Adult Education Participation in 2004-05

NCES 2006-077
May 2006


This report presents selected data on adults' participation in educational activities in the United States, excluding full-time only enrollments in college/university or vocational/technical credential programs, over a 12-month period from 2004-05. Historically, full-time only participation in postsecondary (college and vocational) programs has not been considered adult education. For this reason, and for comparability with previous reports of adult education based upon NHES surveys, full-time only enrollments are not included in the estimates for participation in college/university and/or vocational/technical credential programs or in the overall estimate of adult education participation.

These data are from the Adult Education Survey of the 2005 National Household Education Surveys Program (AE-NHES:2005). Interviews were conducted with a nationally representative sample of the civilian, non-institutionalized population age 16 or older who were not enrolled in grade 12 or below. Data were collected from early January through April 2005. A total of 8,904 telephone interviews were completed with adults representing a weighted total of 211,607,007. The weighted overall unit response rate was 47.6 percent (the product of the Screener unit response rate [66.9%] and the Adult Education unit response rate [71.2%)] and item nonresponse rates for most of the variables were 3 percent or lower. Additional details about the survey, response rates, and other technical issues are provided in appendix A.

For the AE-NHES:2005 survey, formal adult educational activities were defined by the presence of an instructor, whereas informal adult educational learning activities taken for personal interest did not have an instructor. The AE-NHES:2005 survey was the first administration of an NHES survey to focus on both formal adult educational activities and on informal learning activities for personal interest.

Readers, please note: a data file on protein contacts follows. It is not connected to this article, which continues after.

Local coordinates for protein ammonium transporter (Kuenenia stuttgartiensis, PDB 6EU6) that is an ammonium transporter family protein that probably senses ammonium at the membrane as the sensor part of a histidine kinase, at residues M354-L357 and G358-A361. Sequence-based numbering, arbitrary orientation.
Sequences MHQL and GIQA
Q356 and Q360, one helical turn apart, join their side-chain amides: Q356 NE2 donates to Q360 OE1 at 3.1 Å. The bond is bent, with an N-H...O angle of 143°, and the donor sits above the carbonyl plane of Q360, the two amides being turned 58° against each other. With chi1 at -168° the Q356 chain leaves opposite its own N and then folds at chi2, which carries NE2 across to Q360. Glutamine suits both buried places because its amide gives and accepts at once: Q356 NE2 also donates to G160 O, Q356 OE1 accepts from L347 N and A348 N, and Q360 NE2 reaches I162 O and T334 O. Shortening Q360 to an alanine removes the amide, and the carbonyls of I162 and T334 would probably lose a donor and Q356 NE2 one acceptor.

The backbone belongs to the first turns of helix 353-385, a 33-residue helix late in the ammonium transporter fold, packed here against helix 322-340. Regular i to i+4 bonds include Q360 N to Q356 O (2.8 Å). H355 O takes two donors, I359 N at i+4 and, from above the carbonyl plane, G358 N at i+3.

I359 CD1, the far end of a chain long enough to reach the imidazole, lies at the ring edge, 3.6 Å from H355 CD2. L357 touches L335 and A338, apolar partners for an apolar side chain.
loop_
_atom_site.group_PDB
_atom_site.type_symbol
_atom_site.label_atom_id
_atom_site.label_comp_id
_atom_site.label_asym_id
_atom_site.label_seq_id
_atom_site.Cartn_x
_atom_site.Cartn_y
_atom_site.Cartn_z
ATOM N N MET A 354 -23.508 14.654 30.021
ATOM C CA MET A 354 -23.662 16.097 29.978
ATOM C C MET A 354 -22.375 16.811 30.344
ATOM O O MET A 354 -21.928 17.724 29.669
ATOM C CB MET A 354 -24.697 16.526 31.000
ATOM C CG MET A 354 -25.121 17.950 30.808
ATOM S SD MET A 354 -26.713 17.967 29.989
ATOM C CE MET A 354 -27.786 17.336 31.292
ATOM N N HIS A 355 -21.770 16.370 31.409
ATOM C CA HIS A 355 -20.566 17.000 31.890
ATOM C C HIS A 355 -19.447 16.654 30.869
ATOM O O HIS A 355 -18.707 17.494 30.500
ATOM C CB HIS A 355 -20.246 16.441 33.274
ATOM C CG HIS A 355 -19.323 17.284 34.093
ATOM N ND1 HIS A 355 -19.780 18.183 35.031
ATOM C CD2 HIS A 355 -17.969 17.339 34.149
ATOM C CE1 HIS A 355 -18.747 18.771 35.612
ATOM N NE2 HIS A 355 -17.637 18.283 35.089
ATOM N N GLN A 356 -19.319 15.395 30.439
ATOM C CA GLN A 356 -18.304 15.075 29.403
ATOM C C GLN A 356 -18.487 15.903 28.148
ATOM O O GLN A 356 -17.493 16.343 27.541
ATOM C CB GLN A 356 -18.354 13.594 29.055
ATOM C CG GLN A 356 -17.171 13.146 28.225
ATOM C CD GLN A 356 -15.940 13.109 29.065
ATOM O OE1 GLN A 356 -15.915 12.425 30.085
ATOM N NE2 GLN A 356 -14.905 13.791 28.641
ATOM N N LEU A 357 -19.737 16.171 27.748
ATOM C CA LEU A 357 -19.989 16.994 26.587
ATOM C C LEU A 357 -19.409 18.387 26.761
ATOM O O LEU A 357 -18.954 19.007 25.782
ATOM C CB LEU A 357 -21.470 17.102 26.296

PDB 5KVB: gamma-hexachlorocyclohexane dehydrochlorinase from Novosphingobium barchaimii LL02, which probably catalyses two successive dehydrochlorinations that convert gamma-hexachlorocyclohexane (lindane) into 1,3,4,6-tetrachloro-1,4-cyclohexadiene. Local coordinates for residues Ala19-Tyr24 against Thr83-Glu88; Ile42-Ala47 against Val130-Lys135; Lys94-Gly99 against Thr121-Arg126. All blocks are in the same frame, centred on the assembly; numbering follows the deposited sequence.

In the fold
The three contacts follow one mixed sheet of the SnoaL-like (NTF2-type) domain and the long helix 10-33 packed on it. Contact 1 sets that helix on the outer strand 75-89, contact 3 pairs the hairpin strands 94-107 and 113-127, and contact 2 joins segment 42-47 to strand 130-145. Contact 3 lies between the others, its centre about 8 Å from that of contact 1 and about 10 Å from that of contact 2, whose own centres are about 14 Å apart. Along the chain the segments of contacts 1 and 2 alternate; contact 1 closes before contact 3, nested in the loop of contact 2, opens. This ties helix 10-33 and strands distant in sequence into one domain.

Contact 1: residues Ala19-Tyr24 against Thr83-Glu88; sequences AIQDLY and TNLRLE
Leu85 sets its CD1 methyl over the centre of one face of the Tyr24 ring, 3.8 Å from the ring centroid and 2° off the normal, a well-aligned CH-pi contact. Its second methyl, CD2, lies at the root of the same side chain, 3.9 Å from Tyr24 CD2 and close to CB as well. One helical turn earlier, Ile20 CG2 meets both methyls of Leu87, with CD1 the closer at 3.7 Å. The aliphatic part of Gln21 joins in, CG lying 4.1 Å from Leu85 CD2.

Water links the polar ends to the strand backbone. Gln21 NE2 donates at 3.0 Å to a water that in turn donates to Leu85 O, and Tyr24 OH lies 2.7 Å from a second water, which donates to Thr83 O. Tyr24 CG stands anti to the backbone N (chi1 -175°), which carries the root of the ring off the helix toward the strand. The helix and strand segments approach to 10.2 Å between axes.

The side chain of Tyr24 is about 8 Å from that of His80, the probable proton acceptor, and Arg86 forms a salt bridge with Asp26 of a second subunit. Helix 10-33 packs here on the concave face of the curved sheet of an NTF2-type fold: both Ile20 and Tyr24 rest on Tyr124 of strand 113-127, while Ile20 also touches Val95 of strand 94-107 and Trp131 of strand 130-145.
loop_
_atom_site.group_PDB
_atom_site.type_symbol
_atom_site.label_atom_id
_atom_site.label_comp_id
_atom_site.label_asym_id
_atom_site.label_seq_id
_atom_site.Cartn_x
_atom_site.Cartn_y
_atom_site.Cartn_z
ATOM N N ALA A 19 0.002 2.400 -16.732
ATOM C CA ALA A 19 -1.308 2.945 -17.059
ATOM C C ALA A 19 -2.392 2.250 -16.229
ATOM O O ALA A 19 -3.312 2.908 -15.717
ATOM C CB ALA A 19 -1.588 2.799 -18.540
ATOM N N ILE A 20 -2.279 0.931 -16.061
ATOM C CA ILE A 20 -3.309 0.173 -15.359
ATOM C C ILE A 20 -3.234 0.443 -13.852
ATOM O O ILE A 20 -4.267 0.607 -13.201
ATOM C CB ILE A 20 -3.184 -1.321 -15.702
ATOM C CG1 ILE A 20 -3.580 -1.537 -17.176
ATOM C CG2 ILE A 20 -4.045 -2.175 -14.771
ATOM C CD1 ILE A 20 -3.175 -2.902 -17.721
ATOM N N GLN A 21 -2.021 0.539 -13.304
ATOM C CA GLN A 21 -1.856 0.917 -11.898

Information was collected on participation in formal adult educational activities such as English as a Second Language (ESL) classes; basic skills or General Educational Development (GED) preparation classes; college or university degree or certificate programs; vocational or technical school diploma, degree, or certificate programs; apprenticeship programs; work-related courses or training that were not part of a college or vocational degree, diploma, or certificate program or an apprenticeship program; and personal-interest courses. In addition, adults were asked about participation in informal learning activities for personal interest (see appendix B - Glossary for definition of terms). The interview included questions about reasons for participation in various adult educational activities, employer support for educational activities, and distance education methods. Additionally, information was collected about personal background, employment, and household characteristics.

Results reported in the tables and bullets are weighted means, medians, and proportions generated by bivariate cross-tabulation procedures. All statements of comparison made in this report have been tested for statistical significance using two-tailed t tests at the 95 percent confidence level. Additional details about statistical procedures utilized in this report are provided in the Statistical Tests section in appendix A.

The purpose of this E.D. TAB is to introduce new NCES survey data through the presentation of selected descriptive information. The E.D. TAB is purely descriptive in nature. Readers are cautioned not to draw causal inferences based solely on the bivariate results presented in this E.D. TAB. It is important to note that many of the variables examined in this report are related to one another, and complex interactions and relationships have not been explored here. The variables examined here are also just a few of the variables that can be examined in these data and were selected to demonstrate the range of information that helped shape the design and now is available from the study. The selected findings are examples of comparisons that can be made using the data and are not designed to emphasize any particular issue. Release of the E.D. TAB is intended to encourage more in-depth analysis of the data, using more sophisticated statistical methods.

Highlights of the data follow, along with information pertaining to each topic area of the questionnaire in the 2005 survey. The selected highlights presented here provide an overview of the types of information available in the AE-NHES:2005 survey data, and are intended to be illustrative rather than exhaustive.